Clinical, histological, or immunohistochemical features were equivocal, so firm diagnosis was not possible
FIGURE 3. The classic histological appearances of an AFX. The
lesion shows highly pleomorphic cells with prominent nuclear
atypia and scattered multinucleated forms. Many mitotic
figures are present (hematoxylin and eosin stain).
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Am J Dermatopathol?Volume 32, Number 6, August 2010Atypical Fibroxanthoma
were all of spindle cell type with 4 located on the head or face
and 1 on the shoulder. The median patient age was 82 years,
with 2 male and 3 female patients. One of the bland tumors
showed areas of low cellularity and fibrosis, suggesting
regression. The pattern of immunostaining was similar to
that seen in the more usual cytological patterns of AFX.
The review identified 4 cases (2%) of the rare plaque-like
variant of AFX,4in which spindle-shaped tumor cells invade
as a superficial band in the upper dermis (Fig. 5).
A single myxoid pattern AFX was seen (Fig. 6) with
alcian blue–positive stromal mucin demonstrable. Three clear
cell AFX were identified. These showed copious amounts of
clear colorless cytoplasm with an epithelioid or mixed cyto-
logical morphology. Three granular cell AFX were observed
which showed finely granular eosinophilic cytoplasm in cells
of epithelioid or mixed pattern—these have been defined in
a previous publication.5Coarse, glassy, eosinophilic, keloid-
like collagen fibers were present in occasional AFX (Fig. 7). In
total, 15 tumors showed some keloidal fibers, but in 8 (4.7%),
they were sufficiently prominent to render classification as
keloidal AFX variants. In 22 AFX, there seemed to be focal
loss of tumor with replacement by poorly cellular fibrous
tissue containing a light lymphohistiocytic infiltrate. This did
not show cellular atypia or conspicuous mitotic activity and
suggested tumor regression (Fig. 8). In 5 of these cases, there
were some associated keloidal collagen fibers.
The background epidermis showed areas of solar
keratosis formation in some patients, with in situ squamous
cell carcinoma noted in a few cases. This did not show direct
continuity with the AFX. Overlying, but morphologically and
immunohistochemically distinct in situ melanoma was seen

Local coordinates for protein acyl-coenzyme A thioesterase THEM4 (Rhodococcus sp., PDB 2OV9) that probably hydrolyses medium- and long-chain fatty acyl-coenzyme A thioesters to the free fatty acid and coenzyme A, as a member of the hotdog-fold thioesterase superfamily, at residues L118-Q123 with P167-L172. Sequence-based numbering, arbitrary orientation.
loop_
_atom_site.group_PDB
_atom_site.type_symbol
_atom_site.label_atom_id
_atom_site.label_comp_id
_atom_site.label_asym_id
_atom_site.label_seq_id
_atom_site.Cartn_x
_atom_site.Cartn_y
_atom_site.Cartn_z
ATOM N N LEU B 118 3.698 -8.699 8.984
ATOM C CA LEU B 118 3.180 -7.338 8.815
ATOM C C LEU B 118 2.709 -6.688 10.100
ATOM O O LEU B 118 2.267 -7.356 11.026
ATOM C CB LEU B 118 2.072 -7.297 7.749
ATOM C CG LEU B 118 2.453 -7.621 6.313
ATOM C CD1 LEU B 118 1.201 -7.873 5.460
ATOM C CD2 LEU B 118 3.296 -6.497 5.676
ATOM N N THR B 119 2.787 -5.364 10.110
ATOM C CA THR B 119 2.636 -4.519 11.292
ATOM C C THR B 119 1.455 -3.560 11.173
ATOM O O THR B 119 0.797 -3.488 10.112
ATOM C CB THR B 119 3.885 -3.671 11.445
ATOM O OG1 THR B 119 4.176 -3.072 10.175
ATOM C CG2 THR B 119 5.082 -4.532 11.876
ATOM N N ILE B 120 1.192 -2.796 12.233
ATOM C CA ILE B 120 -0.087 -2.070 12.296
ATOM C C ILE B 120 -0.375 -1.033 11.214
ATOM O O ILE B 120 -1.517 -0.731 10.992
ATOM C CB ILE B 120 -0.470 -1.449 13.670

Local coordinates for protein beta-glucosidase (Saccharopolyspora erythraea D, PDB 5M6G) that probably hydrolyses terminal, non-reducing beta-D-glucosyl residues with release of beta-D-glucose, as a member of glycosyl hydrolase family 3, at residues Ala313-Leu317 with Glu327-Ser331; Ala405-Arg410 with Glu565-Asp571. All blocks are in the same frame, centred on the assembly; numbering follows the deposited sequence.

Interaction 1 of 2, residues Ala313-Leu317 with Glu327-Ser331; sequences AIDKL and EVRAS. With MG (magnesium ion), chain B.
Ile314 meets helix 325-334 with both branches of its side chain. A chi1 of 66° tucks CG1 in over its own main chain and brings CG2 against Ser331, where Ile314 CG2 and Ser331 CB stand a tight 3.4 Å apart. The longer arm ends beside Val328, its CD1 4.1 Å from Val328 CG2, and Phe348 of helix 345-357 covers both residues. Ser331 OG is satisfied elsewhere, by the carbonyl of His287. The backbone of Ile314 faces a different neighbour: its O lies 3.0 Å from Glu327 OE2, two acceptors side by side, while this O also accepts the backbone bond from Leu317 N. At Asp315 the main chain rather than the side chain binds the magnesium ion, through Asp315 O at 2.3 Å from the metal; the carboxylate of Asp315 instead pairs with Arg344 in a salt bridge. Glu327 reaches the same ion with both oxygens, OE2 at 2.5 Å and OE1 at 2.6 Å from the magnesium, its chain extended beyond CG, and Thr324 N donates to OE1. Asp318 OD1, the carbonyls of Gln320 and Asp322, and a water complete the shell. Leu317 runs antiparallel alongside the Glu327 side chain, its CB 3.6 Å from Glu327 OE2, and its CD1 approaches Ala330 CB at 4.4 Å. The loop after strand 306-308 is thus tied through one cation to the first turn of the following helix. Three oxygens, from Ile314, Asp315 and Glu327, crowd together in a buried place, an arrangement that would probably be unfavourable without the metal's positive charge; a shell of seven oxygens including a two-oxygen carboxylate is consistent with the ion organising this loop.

in 1 case. Two cases showed AFX in collision with a basal cell
carcinoma and 3 cases in collision with a morphologically and
immunohistochemically distinct squamous cell carcinoma.
Staining for S100 protein was negative in the tumor cells
in all 171 cases but did highlight junctional melanocytes and
FIGURE 4. Bland cytological features were seen in 5 of the AFXs
in this series. In this zone, the features could easily be
misinterpreted as a benign lesion such as dermatofibroma.
Other areas of the tumor showed features more characteristic
of AFX (hematoxylin and eosin stain).
TABLE 2. Uncommon Variants or Features of AFX Identified
in the Study
Histological Variant or PatternNo. Cases % of All Tumors
Bland cytomorphology (spindle cell
Intratumoral osteoclast-like giant cells
FIGURE 5. Plaque-like AFX. This is a rare form of tumor, which
grows as a superficial zone of atypical spindle-shaped cells
confined to the upper dermis (hematoxylin and eosin stain).
FIGURE 6. A single case of the rare myxoid pattern AFX was
identified in the review, with alcian blue positivity detected in
the stroma. This appearance invokes consideration of entities
that might not normally be included in the differential
diagnosis of AFX (hematoxylin and eosin stain).
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intratumoral and surrounding Langerhans cells (Table 3).
The nature of the latter was confirmed by their bland dendritic
morphology and in 52 of the cases, by colocalized CD1a
staining. In 4 tumors, Langerhans cells were very prominent,
as demonstrated by diffuse or focal accentuated S100 and
CD1a staining of dendritic cells. In most cases, however,
Langerhans cells were sparse and predominantly located
toward the edge of the neoplasms. They were typically in-
creased in areas of inflammation. No tumors showed staining
with Melan A or HMB45, which were performed in 80 and
51 of the cases, respectively.
CD68 decorated the neoplastic cells of 98 of the 106
cases examined (92%). No staining was seen in 7 tumors, and
in 1 case, the staining was equivocal. Vimentin was stainable
in 48 of the 49 cases examined (98%), with positivity in both
the spindle and epithelioid cell variants. The single negative
case had a mixed spindle and epithelioid cytological pattern.
Frequent expression of smooth muscle actin was identi-
fied in the tumors, with 64 of 87 cases stainable (74%). In most
of these positively stained tumors, staining was strong and
diffuse, although it was only focal in 11 cases. None of the 73
AFX stained for desmin were positive.Epithelial markers were
negative in all cases and included broad spectrum cytokeratins
MNF116 (156 cases), AE1 and 3 (154 cases); high molecular
weight cytokeratin 34bE12 (13 cases), EMA (4 cases); and
Cam 5.2 (5 cases). In a small number of AFX, care was
required to distinguish staining of reactive hyperplastic
epidermis or included distorted adnexal ductal structures
from tumor cell staining. Only 7 tumors were stained for
CD34, which was negative in every case.
CD117 was stainable in the neoplastic cells in 1 of 50
cases examined (2%), as detailed in a previous study.6This
positive case had no other features clinically, histologically, or
immunohistochemically to distinguish it from the negatively
stained tumors. CD117 did, however, reveal variable numbers
of mast cells in the tumors, the nature of which was confirmed
by positive staining for mast cell tryptase in all cases.
Ten AFX were stained for CD10, which was diffusely
and strongly positive in 9 cases. One case showed only limited,
patchy staining of tumor cells.
AFX is an uncommon dermal neoplasm that exhibits
a malignant histological appearance, but an indolent clinical
course.1The cell of origin is disputed, with results from
various electron microscopic and immunohistochemical
studies suggesting an undifferentiated mesenchymal cell that